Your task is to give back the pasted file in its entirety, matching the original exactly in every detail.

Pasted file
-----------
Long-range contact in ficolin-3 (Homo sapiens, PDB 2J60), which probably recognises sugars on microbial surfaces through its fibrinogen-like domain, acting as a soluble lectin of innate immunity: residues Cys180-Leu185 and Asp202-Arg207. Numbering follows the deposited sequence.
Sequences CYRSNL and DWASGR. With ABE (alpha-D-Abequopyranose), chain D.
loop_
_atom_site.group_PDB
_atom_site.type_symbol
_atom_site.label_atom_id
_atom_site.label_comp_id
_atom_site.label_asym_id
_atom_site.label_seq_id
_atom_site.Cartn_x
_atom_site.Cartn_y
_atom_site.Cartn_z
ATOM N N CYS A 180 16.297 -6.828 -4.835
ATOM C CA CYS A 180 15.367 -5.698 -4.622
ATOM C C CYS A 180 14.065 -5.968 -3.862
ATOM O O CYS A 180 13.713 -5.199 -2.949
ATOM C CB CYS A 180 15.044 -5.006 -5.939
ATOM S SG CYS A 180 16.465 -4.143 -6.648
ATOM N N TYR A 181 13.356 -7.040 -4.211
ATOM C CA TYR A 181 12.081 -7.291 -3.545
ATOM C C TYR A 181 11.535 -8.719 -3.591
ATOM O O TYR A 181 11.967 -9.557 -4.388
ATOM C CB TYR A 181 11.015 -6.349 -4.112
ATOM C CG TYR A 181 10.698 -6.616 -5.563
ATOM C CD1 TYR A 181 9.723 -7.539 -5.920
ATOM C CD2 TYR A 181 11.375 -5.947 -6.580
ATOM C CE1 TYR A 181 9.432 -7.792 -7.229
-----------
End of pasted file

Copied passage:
Long-range contact in ficolin-3 (Homo sapiens, PDB 2J60), which probably recognises sugars on microbial surfaces through its fibrinogen-like domain, acting as a soluble lectin of innate immunity: residues Cys180-Leu185 and Asp202-Arg207. Numbering follows the deposited sequence.
Sequences CYRSNL and DWASGR. With ABE (alpha-D-Abequopyranose), chain D.
loop_
_atom_site.group_PDB
_atom_site.type_symbol
_atom_site.label_atom_id
_atom_site.label_comp_id
_atom_site.label_asym_id
_atom_site.label_seq_id
_atom_site.Cartn_x
_atom_site.Cartn_y
_atom_site.Cartn_z
ATOM N N CYS A 180 16.297 -6.828 -4.835
ATOM C CA CYS A 180 15.367 -5.698 -4.622
ATOM C C CYS A 180 14.065 -5.968 -3.862
ATOM O O CYS A 180 13.713 -5.199 -2.949
ATOM C CB CYS A 180 15.044 -5.006 -5.939
ATOM S SG CYS A 180 16.465 -4.143 -6.648
ATOM N N TYR A 181 13.356 -7.040 -4.211
ATOM C CA TYR A 181 12.081 -7.291 -3.545
ATOM C C TYR A 181 11.535 -8.719 -3.591
ATOM O O TYR A 181 11.967 -9.557 -4.388
ATOM C CB TYR A 181 11.015 -6.349 -4.112
ATOM C CG TYR A 181 10.698 -6.616 -5.563
ATOM C CD1 TYR A 181 9.723 -7.539 -5.920
ATOM C CD2 TYR A 181 11.375 -5.947 -6.580
ATOM C CE1 TYR A 181 9.432 -7.792 -7.229